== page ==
For example, if your outstanding mortgage balance is $100,000 and your home’s estimated value is $250,000, then you have 40 percent equity in your home.

What are the home equity loan requirements?

Lenders have different requirements for home equity loans. Before applying, review each lender’s minimum requirements to see if you are likely to qualify. Some of the most common requirements include:

  • Credit score: Applicants typically need a credit score at least in the mid-600s
  • Home equity: At least 15 percent to 20 percent equity in your home
  • Income history: A solid income history is also an important part of successful home equity loan applications
  • Debt-to-income ratio: Lenders typically prefer applicants who have DTIs lower than 43 percent.
  • Loan-to-value ratio: Lenders usually have a maximum combined loan-to-value ratio of up to 85 percent. This means you can only borrow 85 percent of your home’s value, minus your outstanding mortgage balance.

What are the differences between a home equity loan and a home equity line of credit (HELOC)?

A home equity loan isn’t your only option for borrowing against the equity in your home. You can use a home equity line of credit (HELOC) instead.

While a HELOC is also secured by the equity in your home and has similar borrowing requirements, it operates differently from a home equity loan. A HELOC is similar to a credit card in that you can borrow money on an as-needed basis up to a set limit. Unlike home equity loans, HELOCs usually have variable interest rates. Though average HELOC rates tend to be lower than home equity loan rates, your monthly payments could increase if interest rates increase.

Also, a HELOC comes with a draw period and a repayment period. During the draw period, which typically lasts 10 years, you can borrow money from the line of credit and are responsible for making interest-only payments. When that period ends, the repayment period begins and you have to repay the principal, plus interest. During the repayment period, which often lasts 10 to 20 years, you cannot borrow money from the HELOC.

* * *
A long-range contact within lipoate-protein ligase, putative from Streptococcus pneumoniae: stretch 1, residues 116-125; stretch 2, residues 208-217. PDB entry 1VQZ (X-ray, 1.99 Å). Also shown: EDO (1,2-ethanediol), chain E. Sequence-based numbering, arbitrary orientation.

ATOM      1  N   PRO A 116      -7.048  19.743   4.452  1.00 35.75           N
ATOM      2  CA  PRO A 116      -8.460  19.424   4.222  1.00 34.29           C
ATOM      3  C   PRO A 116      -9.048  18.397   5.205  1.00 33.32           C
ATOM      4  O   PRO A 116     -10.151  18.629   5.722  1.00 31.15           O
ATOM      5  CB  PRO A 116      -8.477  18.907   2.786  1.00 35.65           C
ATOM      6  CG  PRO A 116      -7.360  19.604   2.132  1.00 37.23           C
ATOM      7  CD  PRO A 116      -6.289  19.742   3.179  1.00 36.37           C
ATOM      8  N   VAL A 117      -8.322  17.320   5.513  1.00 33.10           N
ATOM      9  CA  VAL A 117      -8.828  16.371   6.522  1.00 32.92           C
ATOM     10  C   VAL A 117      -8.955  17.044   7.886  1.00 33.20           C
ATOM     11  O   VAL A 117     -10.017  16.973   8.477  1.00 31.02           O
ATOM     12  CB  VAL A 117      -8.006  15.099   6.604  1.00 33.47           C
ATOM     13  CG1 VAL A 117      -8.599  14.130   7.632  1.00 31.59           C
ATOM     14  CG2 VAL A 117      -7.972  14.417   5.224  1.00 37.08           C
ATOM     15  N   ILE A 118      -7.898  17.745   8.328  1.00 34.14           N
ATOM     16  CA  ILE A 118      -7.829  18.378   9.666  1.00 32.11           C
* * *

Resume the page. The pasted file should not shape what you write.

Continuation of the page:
Below is a chart that summarizes the key differences between a home equity loan and a HELOC:

Home equity loan HELOC
  • Loan proceeds disbursed in a lump sum
  • Fixed interest rate
  • Predictable monthly payment (for principal and interest) that remains the same over the loan term
  • Access to a revolving line of credit
  • Withdrawals limited to a 10-year draw period
  • Only pay interest on the funds your borrow
  • Variable interest rate
  • Monthly payment could increase

The bottom line

When deciding if taking out a home equity loan is a good idea, consider the benefits and costs. Although home equity loans usually come with lower interest rates than other types of loans, you risk losing your home if you can’t repay your loan. If you need more payment flexibility, consider choosing a HELOC instead.

However, if you decide that borrowing against your home isn’t right for you, research different loan options.

Learn more:

Written by
Jerry Brown
Contributing writer
Jerry Brown is a contributing writer for Bankrate. Jerry writes about home equity, personal loans, auto loans and debt management.
Edited by
Associate loans editor
up next
Part of  Home Equity Loan Basics